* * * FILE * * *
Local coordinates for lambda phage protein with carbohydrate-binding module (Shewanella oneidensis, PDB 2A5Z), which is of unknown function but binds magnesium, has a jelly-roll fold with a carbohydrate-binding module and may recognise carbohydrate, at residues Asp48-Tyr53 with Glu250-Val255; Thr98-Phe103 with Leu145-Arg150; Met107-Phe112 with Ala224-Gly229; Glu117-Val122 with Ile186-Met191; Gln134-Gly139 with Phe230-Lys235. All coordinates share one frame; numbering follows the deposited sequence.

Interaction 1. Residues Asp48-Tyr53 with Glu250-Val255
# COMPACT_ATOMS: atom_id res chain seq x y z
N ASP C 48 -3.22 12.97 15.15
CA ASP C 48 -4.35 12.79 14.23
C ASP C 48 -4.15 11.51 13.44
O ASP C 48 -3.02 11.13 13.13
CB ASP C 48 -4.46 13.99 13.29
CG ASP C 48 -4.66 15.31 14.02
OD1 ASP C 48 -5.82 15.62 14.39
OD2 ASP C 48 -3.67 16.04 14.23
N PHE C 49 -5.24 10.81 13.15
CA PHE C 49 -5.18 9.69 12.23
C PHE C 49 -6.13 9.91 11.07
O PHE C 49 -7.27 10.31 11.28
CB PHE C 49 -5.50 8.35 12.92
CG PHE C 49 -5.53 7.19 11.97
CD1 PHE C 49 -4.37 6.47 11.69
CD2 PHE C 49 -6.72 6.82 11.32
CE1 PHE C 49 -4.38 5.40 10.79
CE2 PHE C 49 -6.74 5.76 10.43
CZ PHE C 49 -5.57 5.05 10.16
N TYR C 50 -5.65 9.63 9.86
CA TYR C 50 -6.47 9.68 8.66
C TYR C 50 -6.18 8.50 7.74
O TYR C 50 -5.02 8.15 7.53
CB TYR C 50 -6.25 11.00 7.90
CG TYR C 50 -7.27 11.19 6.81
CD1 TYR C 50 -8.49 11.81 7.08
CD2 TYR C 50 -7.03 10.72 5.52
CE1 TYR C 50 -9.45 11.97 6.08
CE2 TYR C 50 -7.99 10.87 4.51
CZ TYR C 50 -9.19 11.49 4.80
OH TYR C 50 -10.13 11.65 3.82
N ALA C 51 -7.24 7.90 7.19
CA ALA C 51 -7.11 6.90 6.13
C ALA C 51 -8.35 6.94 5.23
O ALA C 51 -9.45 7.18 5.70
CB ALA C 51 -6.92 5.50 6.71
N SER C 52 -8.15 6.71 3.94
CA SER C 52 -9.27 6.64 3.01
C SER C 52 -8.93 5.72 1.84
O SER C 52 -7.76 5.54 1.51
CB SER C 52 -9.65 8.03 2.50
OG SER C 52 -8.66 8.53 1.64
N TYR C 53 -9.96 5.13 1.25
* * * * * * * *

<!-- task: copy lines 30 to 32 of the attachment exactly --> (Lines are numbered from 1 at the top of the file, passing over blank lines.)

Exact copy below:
CD2 TYR C 50 -7.03 10.72 5.52
CE1 TYR C 50 -9.45 11.97 6.08
CE2 TYR C 50 -7.99 10.87 4.51